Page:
As an exploratory study, a formal power calculation was not performed, as TST screening is not routinely done in Ethiopia, and it was unclear what the expected response rate would be. However, it was known from prior work  that more than half of all healthy adults in the study region are responsive to ESAT-6 in a standard ELISA and a substantial proportion would therefore be expected to make some response in the QFT-GIT and TST. The study participants included were a total of 107 healthy male medical and paramedical students registered at the Faculty of Medicine, Addis Ababa University (AAU-MF), Ethiopia, volunteering to participate in a phase I TB vaccine trial conducted at the Armauer Hansen Research Institute (AHRI), Addis Ababa, Ethiopia (manuscript in preparation). Out of 110 participants from Addis Ababa University, Medical Faculty, who fulfilled all of the inclusion and none of the exclusion criteria, one participant did not return for TST reading and two did not undergo the TST because of withdrawal of their consent. A total of 107 students (Table (Table1)1) were thus included in the final analysis. All were male and the mean age was 20.9 (SD=2.0) years. The mean body mass index (Kg/m2) was 18.9 (SD=1.8). The study participants were enrolled in the study from December 2008 to February 2009. The general health status of all participants was assessed based on medical history, physical examination, chest radiography and blood tests including HIV. Exclusion criteria for this study were current or past history of chronic illness such as diabetes mellitus, hypertension, renal failure, hematological or other malignancies; clinical or radiological evidence of active tuberculosis; use of immune modulating drugs (steroids, immunosuppressive drugs or immunoglobulins) within the 3 months before enrollment in to the study; HIV seropositivity; and history of previous treatment for TB. The clinical laboratory tests, hematology, chemistry and HIV, were performed at the International Clinical Laboratories (ICL), Addis Ababa, Ethiopia. The QFT-GIT assay was carried out at the Armauer Hansen Research Institute (AHRI) laboratory, Ethiopia.
A pretested questionnaire was used in order for the study physician to collect information on each participant’s health status and socio-behavioral factors. After taking medical history and performing physical examination, a blood sample was collected followed by the TST; and finally a Chest x-ray was taken. Blood was collected in QuantiFERON®-TB Gold test tubes (Cellestis Ltd, Australia) for QuantiFERON®-TB Gold In-Tube (IT) test; and BD EDTA tubes for HIV test and general laboratory test parameters (hematology and chemistry including blood glucose).
Tuberculin (0.1 ml Tuberculin PPD RT 23; Statens Serum Institute, Copenhagen, Denmark) was injected intradermally on the ventral aspect of the left forearm. After 48-72 hours, the transverse diameter of the skin induration was measured with the ballpoint-pen method using a plastic ruler graduated in millimeters. A positive TST result was defined as an induration of ≥10mm .
The QuantiFERON®-TB Gold In-Tube (IT) test (Cellestis Ltd, Australia) was performed according to the manufacturer’s instructions. QuantiFERON®-TB Gold IT Analysis Software was used to analyze raw data and calculate results which were reported as Negative, Positive and Indeterminate .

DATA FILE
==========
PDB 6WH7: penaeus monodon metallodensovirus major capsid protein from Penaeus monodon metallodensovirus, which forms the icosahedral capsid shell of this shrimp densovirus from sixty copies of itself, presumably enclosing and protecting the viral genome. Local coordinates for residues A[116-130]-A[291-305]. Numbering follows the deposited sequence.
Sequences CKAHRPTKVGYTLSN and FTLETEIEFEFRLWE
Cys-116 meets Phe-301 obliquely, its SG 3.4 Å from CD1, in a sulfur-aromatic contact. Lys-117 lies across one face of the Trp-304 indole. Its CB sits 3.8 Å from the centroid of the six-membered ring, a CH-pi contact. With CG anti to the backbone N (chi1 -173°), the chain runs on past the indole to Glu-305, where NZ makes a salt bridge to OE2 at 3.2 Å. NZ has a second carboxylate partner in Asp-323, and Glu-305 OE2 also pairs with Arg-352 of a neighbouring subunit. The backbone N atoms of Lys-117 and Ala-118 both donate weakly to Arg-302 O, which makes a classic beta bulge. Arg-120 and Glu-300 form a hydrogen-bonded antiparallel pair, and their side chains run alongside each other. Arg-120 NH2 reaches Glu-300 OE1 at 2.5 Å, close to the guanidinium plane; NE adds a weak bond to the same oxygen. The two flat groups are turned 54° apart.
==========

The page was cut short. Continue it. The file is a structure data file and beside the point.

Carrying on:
Comparisons were made using Fisher’s exact test, Student-t test or Mann–Whitney test where appropriate. Logistic regression was used to estimate crude and adjusted odds ratios (OR) to measure the effect of selected factors on the responses to TST and QFT-GIT tests. History of contact with TB patient was not included as a factor in the final analysis as there were only 4 out of the 107 study participants who identified a history of contact with a TB patient in their life time. Concordance between the results of the TST and QFT-GIT assay was assessed by using Kappa. According to recommendations regarding the interpretation of Kappa , values of 0.93-1.00 indicate excellent agreement whereas values of 0.81-0.92 and, 0.61-0.80 indicate very good and good agreement, respectively. Lower values indicate fair to slight, poor or no agreement. Correlation between the two LTBI diagnostic tests was assessed by spearman correlation. STATA statistical software version 8.0 (STATA Corporation, Texas, USA.) was used for data analysis. All p-values reported are based on two-tailed comparisons, with statistical significance set at p<0.05.
The protocol of this study was approved by AAU-MF, Ethiopia and the Armauer Hansen Research Institute/All African Leprosy Rehabilitation and Training Center (AHRI/ALERT) Institutional Ethical Review Committees, Ethiopia. Approval was also obtained from the National Ethics Review Committee (NERC), Ethiopia. All of the study participants were provided with all relevant information about the study before they gave written consent.
Fifty of the 107 participants (46.7%) had a positive TST result (TST≥10 mm). The mean age (SD) for study participants with positive and negative TST results was 21.02 (SD±1.63) and 20.40 (SD±1.21) years, respectively (P<0.05). Forty eight of the 107 study participants (44.9%, 95%CI: 35.2% to 54.8%) had BCG scar and of these 26 (54.1%, 95%CI: 39.2% to 68.6%) gave a positive TST result whereas of the 59 study participants who had no BCG scar, 24 (40.7%, 95%CI: 28.1% to 54.3%) gave a positive TST result (p>0.05). Employing a lower TST cut-off, 54/107 (50.5%, 95%CI: 40.6% to 60.3%) had an induration of >5mm, and at this cut off too, the impact of having a BCG scar was not statistically significant. The median size of induration for TST in participants with a BCG scar was 10 mm, with a range from 0 to 35 mm and for participants without BCG scar was 0 mm, with a range from 0 to 25 mm (p>0.05). There were no significant differences in TST positivity (assessed at TST≥10 mm) when the groups were analysed by the other variables listed in Table Table2.2. However, in the logistic regression analysis (Table (Table2),2), the estimated odds of having a positive TST result (at a cut-off of ≥10 mm) was nearly 2 times higher (OR =1.6, 95% CI: 1.11 to 2.20; p=0.01) as age increased by one year. Interestingly, habitual consumption of Catha edulis (a plant commonly known as Khat and the leaves of which are a mild stimulant) led to a 9 fold increase in risk (OR=9.2, 95% CI: 1.41 to 59.69, p=0.02).